Flynn with Caddies at the Rome Golf Club During Italian Stopover

9-30-50: Errol Gifts Patrice Wymore With Sapphire Ring as
 Monte Carlo Wedding Date Approaches
Hello God was a small, independent production that Flynn apparently did on a whim at a time when he was really feeling his oats— courting Princess Irene, having just worked for MGM on two splashy productions in a row. The first surrounded him with major Metro stars and the second took him around the world in luxury. Now here was a juicy little picture that would allow him to really act, without a horse or a sword in sight, and he was big on showing his craft in this second half of his career. Yes, it was an anti-war vehicle, and he’d done one of those already, The Dawn Patrol, and it had been a big hit. So he stopped and made Hello God figuring this would be his one outside picture a year (1951) allowed in the Warner Bros. contract. What makes sense to me is that, by the time Hello God was ready for release, somebody had advised that he would soon be consumed in the HUAC witch hunts if this thing saw light of day. The Red Scare and the rise of Joe McCarthy were the wildcards here, it stands to reason, and caused Flynn to panic and turn on William Marshall. It wasn’t like Flynn to turn on a friend, so the scare must have been big indeed, and he thought he was fighting for his very survival.

Many thanks to Robert Matzen for the foregoing --- and be sure to check out his Chasing Legends blog for lots more about Errol Flynn and Olivia DeHavilland.


Anonymous Brian said...

John, I don't want to take full credit for unearthing this still. A fellow Flynn enthusiast by the name of Karl Holmberg sent me a rough newspaper clipping of this image a few years ago and ever since then I've been trying to track down the actual photograph! A few weeks ago and bingo! I finally landed it! It was sold as a publicity shot for 'Kim' but I'm assuming the seller jumped to that conclusion because of the beard.

Just staying with the Flynn/Marshall connection; I wonder how many readers have read Marshall's superb book 'The Deal'? The lead character 'The Baron' is based on Flynn and boy, does Marshall let rip!!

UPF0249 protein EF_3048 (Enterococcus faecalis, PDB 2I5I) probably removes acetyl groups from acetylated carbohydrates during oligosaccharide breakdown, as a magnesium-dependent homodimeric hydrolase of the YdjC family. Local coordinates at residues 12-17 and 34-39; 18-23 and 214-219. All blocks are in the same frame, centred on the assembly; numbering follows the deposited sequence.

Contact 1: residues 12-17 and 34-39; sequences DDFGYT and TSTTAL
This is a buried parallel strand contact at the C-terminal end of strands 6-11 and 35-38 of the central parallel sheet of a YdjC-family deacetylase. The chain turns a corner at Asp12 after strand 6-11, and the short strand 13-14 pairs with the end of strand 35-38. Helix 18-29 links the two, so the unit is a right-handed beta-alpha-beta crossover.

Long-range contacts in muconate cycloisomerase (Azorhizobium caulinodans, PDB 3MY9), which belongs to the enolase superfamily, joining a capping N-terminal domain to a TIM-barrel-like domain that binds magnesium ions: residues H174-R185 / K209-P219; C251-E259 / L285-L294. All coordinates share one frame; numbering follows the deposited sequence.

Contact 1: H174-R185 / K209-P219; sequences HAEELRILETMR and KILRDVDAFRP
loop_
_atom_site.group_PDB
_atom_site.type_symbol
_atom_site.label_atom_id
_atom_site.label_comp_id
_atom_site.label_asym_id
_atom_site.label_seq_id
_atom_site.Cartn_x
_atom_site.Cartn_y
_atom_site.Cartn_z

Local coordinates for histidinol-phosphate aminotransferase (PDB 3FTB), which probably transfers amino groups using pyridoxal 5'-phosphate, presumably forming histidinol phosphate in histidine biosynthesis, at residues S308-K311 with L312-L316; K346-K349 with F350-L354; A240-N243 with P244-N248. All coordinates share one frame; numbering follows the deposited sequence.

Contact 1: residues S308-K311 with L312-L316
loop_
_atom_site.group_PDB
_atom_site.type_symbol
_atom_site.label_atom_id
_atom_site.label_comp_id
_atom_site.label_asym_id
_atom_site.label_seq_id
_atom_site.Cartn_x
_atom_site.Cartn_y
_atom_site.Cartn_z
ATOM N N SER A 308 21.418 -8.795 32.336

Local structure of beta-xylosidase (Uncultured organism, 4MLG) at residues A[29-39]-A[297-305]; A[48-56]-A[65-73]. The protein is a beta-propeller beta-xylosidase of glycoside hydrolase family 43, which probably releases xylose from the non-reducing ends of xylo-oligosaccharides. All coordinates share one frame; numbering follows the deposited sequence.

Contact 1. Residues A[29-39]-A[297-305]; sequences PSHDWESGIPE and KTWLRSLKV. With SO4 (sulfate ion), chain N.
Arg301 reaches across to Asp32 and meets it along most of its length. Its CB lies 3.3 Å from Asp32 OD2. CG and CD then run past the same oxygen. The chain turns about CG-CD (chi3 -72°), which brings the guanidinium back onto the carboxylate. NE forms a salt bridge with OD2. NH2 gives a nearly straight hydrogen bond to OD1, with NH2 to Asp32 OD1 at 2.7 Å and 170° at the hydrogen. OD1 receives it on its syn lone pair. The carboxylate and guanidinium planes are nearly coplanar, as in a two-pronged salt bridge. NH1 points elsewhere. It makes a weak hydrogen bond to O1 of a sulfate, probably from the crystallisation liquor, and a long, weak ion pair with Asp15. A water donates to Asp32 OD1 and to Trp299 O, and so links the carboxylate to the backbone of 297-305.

6:54 PM  
Anonymous Kevin K. said...

The guy on the left looks like Sean Penn!

7:58 PM  
Anonymous Mike D said...

Did Errol Flynn really go to India to film 'Kim'? I know he filmed part of it in Lone Pine CA.

8:07 AM  
Anonymous Anonymous said...

TV Guide's site has a review:
Errol Flynn made this obscure item for his friend William Marshall quickly in Italy, as an excuse to get out of his Warner Bros. contract (which stipulated that he must appear in first-class, major studio releases). HELLO GOD is an antiwar film starring Flynn as an "unknown soldier" who tells the stories of four young soldiers who were killed at Anzio Beach during WW II. Flynn tells us the boys' hopes, fears, and desires as they approach heaven and are permitted to enter, though they have left earth much sooner than God expected. Flynn's ruse against the studio backfired on him. After he renegotiated his contract with Warner Bros., he sued to have the distribution of HELLO GOD halted. Flynn arranged to have the negative of the film "kidnaped" from the lab in Hollywood by an associate, but Marshall countered by restructuring the film with outtakes and additional footage shot in California. This led to a falling-out between Flynn and Marshall after Flynn stated that Marshall misrepresented the film and that it was detrimental to the public welfare due to its pacifist nature. The lawsuits were never completely settled, and the revised film was shown only a few times, and only in Europe. 1951 64 minutes.